The Original Irish Coffee Recipe and Its History

Irish Coffee Cocktail
The original Irish Coffee recipe goes a little further than adding Irish whiskey, though it is almost as easy and worth two extra steps. Steve Allen/Stockbyte/Getty Images
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Joe Sheridan had the right idea when he first combined a robust Irish whiskey with rich black coffee and created the Irish Coffee Cocktail. This hot drink has long been a favorite in Irish pubs with a popularity that could be said to rival a great stout (as tough as that may be).

Despite some common shortcuts that have been taken in the past, a great Irish Coffee is not as simple as adding a shot of whiskey to a cup of coffee. No, this is a well-planned, carefully constructed coffee drink that should be mixed with the care of any modern latte or cappuccino. That said, it is actually quite easy!

When created with care, this classic is one of the best drinks you will taste. It is a steaming cup of sweet goodness that you will crave on a chilly evening and want to share with everyone you know.

What You'll Need

How to Make It

  1. Pour the sugar then coffee into a warm Irish coffee glass, mug or other heat-proof glass.
  2. Stir until dissolved.
  3. Add the Irish whiskey and stir again.
  4. Float the cream on top by pouring it over the back of a spoon. Do not stir again. Instead, drink the coffee through the cream.

4 Tips for Making a Great Irish Coffee Cocktail

  1. Choose a great Irish whiskey. Sadly, there are not many options available anymore and you really cannot go wrong with almost any brand. Favorites include anything from Bushmills or Jameson and you might try Kilbeggan or Tullamore DEW as well.

  2. Use freshly whipped cream. This is not the pressurized can of cream or whipped topping you may have in the refrigerator, those will ruin the Irish Coffee. Instead, begin with a little double (or heavy) whipping cream and vigorously whip it with a whisk or fork until it is light and fluffy. It may take a few rounds to get it right, but the experimentation is not that bad!

  3. Don't forget to preheat your glass. While the coffee is brewing, pour hot water into the glass or mug. Dump the water before making the drink. This will match the temperature of the final drink and keep it warm a little bit longer.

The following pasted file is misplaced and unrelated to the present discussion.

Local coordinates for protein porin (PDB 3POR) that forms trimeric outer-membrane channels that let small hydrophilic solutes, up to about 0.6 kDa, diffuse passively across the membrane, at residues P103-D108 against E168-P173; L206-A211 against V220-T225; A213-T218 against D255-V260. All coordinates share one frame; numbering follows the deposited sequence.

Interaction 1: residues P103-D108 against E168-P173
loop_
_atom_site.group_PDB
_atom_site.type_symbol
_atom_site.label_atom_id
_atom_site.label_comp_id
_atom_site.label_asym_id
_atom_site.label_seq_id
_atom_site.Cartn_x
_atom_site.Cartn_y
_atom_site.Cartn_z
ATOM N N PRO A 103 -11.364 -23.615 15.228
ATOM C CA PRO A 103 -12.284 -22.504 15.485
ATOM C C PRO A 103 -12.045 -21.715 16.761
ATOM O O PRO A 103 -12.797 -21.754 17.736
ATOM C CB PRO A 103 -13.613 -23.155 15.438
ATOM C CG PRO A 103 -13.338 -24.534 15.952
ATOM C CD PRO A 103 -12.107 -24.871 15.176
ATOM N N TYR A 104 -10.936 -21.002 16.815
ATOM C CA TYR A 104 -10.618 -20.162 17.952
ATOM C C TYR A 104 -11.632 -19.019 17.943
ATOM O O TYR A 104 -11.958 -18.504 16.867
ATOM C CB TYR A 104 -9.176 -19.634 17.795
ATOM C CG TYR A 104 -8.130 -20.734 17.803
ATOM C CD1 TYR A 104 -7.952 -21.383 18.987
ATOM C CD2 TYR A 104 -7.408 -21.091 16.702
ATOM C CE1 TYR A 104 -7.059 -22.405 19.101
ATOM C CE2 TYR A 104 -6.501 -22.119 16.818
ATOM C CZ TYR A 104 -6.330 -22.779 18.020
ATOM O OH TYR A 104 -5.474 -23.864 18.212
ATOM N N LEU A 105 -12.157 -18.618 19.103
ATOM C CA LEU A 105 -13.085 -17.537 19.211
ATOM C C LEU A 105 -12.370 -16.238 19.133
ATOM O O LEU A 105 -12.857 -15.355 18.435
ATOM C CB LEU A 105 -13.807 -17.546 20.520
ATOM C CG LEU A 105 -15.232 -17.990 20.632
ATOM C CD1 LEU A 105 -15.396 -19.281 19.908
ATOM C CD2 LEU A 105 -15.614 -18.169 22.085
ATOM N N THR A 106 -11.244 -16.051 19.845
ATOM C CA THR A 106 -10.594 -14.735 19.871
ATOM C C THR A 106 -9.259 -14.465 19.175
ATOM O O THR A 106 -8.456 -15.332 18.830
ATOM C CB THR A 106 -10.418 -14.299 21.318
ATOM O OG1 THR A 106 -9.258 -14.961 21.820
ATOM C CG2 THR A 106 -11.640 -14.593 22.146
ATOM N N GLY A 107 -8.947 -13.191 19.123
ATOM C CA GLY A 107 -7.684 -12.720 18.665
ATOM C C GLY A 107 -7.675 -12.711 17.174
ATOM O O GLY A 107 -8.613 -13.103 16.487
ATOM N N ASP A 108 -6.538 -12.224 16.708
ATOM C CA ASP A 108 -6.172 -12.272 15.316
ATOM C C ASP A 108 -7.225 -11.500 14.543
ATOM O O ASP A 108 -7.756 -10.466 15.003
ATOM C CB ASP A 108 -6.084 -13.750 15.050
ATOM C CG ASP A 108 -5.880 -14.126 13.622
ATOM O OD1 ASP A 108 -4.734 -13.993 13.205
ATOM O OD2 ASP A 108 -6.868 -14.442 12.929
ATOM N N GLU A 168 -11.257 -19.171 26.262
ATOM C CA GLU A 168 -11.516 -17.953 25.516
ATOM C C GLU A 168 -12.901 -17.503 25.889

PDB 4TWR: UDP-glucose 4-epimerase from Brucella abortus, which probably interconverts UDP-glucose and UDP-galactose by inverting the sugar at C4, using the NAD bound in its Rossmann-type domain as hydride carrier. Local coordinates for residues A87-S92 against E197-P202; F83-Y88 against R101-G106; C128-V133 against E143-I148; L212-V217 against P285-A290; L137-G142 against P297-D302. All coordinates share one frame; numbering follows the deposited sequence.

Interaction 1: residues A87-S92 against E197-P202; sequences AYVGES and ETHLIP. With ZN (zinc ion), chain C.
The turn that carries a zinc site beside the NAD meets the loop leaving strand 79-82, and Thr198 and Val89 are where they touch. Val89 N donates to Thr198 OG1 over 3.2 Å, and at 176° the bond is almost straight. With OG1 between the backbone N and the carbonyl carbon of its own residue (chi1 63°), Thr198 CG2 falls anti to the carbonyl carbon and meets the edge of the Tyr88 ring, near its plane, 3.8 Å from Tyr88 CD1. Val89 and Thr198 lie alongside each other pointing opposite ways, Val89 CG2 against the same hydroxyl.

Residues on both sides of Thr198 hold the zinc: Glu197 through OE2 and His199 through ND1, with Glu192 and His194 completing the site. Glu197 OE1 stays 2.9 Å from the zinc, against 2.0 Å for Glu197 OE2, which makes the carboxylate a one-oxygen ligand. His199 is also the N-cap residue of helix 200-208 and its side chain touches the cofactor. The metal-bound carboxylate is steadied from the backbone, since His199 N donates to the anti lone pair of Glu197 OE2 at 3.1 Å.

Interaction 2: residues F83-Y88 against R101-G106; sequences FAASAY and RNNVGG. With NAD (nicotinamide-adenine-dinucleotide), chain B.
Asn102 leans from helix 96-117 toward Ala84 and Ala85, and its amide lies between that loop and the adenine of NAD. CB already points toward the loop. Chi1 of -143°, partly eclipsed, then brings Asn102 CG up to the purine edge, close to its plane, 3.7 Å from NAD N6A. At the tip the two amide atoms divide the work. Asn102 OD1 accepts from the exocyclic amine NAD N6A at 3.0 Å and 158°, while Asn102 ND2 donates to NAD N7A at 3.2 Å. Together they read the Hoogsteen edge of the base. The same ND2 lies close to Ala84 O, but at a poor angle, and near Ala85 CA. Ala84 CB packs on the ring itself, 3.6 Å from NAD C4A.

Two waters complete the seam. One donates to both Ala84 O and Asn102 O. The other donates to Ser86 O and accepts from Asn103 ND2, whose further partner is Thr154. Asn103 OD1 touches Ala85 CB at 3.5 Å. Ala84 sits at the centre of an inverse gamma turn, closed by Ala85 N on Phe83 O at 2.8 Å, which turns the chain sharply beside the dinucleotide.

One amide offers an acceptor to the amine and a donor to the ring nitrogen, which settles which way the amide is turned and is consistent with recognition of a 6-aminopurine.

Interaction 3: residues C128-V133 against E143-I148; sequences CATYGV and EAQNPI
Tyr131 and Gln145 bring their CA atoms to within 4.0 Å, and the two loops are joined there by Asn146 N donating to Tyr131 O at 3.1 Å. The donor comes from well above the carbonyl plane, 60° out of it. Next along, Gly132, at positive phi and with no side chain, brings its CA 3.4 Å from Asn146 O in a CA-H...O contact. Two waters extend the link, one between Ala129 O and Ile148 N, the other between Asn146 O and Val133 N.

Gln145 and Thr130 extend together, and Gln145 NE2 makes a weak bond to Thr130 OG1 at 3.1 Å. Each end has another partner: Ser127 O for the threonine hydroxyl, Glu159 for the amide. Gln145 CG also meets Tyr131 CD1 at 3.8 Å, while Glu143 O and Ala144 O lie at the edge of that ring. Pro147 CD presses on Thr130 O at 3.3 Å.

4. Make a great cup of coffee. Creating a great coffee cocktail takes time and there is no point to go to this trouble if you downgrade it with low-end, watered down drip coffee! For a great Irish Coffee, you will want a rich, thick coffee and I suggest using a French press and high-end, fresh ground beans to get that result. Medium to dark roasted coffees work best.

Find more Irish Coffee tips from Dale DeGroff: 5 Ways You're Screwing Up Irish Coffee

The History of the Irish Coffee

The Irish Coffee was created by Irish chef Joe Sheridan in 1942 at the Foynes airbase (replaced by today's nearby Shannon International Airport) outside of Limerick, Ireland.

The story goes that an evening flight returned to the airport after attempting to reach New York during a winter storm. Sheridan ran the airport's new restaurant and mixed up the first round of Irish Coffees for those stranded passengers.

The name came about with the following exchange:

"Hey Buddy," said a surprised American passenger, "is this Brazilian coffee?" "No," said Joe, "that's Irish Coffee."

The Irish Coffee was a huge success and became a regular drink at the airport.

In 1952, a travel writer by the name of Stanton Delaplane brought the recipe to the United States. He brought it to the attention of a bartender by the name of Jack Koeppler at the Buena Vista Hotel in San Francisco.

The cream kept sinking when Koeppler tried to make the drink, so he traveled to the source to learn the correct way to make this new coffee drink. As the story goes, he ended up offering Joe Sheridan a position in the American Buena Vista Cafe where you can still get a great Irish Coffee.

As witty as the Irish tend to be, this is how Joe Sheridan explained how to make a true Irish Coffee:

Cream - Rich as an Irish Brogue

Coffee - Strong as a Friendly Hand

Sugar - Sweet as the tongue of a Rogue

Whiskey - Smooth as the Wit of the Land

How Strong Is the Irish Coffee?

When made with an 80-proof whiskey in the measurements given in the recipe, the Irish Coffee is relatively gentle at right around 9% ABV (18 proof). It is a simple sipper that you can just sit back and enjoy.